|Regional Telecommuting Numbers Released
Definition Of Telecommuting Narrowed But Increases Still Realized
Telecommuting numbers released by the Commuter Connections program of the National Capital Region Transportation Planning Board (TPB) at the Metropolitan Washington Council of Governments (COG) reveal that regional telecommuting numbers showed a steady increase from 2001 to 2004. In 2004, 12.8% of commuters in the region were telecommuting an average of 1.3 days a week, compared with 11.3% telecommuting an average of 1.1 days per week in 2001.The total number of commuters telecommuting was 318,000 in 2004 versus 290,000 in 2001.
Additionally, the percentage of Federal telecommuters increased significantly from 2001 to 2004, from 6.9% to 11.8%. These patterns track closely with recently released data from the Office of Personnel Management. Non-federal telecommuters accounted for 12.6% of telecommuting in 2001 and 13.4% in 2004.
In the Commuter Connections 2004 State of the Commute (SOC) survey, the definition of telecommuting was changed from the definition used in 2001 to reflect a more accurate representation of what Commuter Connections considers telecommuting. The 2004 definition is narrower in scope than the 2001 definition and excludes some commuters who likely would have been counted as telecommuters in 2001. The 2004 definition was changed to read "wage and salary employees who at least occasionally work at home or at a telework or satellite center during an entire work day, instead of traveling to their regular work place.” The 2001 definition read “wage and salary employees who at least occasionally work at home or at a location other than their central work place during their normal work hours.”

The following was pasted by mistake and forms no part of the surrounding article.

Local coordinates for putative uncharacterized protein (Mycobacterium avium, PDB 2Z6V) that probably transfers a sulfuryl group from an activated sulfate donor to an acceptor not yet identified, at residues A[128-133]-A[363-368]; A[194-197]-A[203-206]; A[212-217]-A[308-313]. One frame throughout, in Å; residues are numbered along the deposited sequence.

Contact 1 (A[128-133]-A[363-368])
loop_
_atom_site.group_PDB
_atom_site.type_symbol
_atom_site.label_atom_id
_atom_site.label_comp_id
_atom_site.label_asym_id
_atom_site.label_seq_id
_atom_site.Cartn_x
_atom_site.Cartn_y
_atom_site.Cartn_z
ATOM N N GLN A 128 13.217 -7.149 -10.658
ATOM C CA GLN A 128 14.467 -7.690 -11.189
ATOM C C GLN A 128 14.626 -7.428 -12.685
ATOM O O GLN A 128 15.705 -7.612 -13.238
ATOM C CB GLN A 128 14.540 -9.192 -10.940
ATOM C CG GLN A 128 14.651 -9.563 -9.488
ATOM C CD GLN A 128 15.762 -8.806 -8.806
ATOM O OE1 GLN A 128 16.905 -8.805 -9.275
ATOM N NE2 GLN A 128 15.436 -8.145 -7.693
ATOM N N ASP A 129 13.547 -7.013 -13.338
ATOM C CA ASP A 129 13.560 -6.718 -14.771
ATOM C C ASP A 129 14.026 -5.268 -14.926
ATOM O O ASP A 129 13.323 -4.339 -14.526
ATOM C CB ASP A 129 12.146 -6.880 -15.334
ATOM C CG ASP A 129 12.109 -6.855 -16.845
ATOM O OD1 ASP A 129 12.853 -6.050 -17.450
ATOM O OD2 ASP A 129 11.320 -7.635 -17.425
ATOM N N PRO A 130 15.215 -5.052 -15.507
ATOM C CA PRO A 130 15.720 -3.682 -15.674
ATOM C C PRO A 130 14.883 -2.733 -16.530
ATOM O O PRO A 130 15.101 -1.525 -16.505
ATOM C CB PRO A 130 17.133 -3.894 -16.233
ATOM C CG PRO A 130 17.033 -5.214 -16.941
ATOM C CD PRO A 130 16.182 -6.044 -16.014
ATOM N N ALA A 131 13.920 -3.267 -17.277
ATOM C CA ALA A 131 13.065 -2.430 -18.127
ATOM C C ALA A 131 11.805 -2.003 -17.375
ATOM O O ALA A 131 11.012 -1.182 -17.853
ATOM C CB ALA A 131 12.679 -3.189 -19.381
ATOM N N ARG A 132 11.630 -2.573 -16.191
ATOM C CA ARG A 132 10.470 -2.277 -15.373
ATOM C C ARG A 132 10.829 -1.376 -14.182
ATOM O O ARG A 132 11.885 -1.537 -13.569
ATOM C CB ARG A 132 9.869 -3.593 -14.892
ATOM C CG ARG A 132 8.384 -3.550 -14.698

The 2001 definition included several groups of commuters who were not counted in 2004:
- Workers, such as sales or equipment repair staff, who travel to multiple customer locations during the course of the day.
- Workers who telecommute at client sites inside or outside of the Washington region.
- Workers who worked a portion of the normal workday at home or another location, but traveled to the regular workplace for another part of the day; for example, a respondent who worked at home in the morning while waiting for a delivery or worked at a job site for part of a day.
“Results for the 2001 SOC were adjusted based on the new definition and will be incorporated into the regional transportation emissions reduction measure analysis,” stated Nicholas Ramfos, Chief of Alternative Commute Programs with the TPB/Commuter Connections program at COG.
Release Date: Jul 22, 2004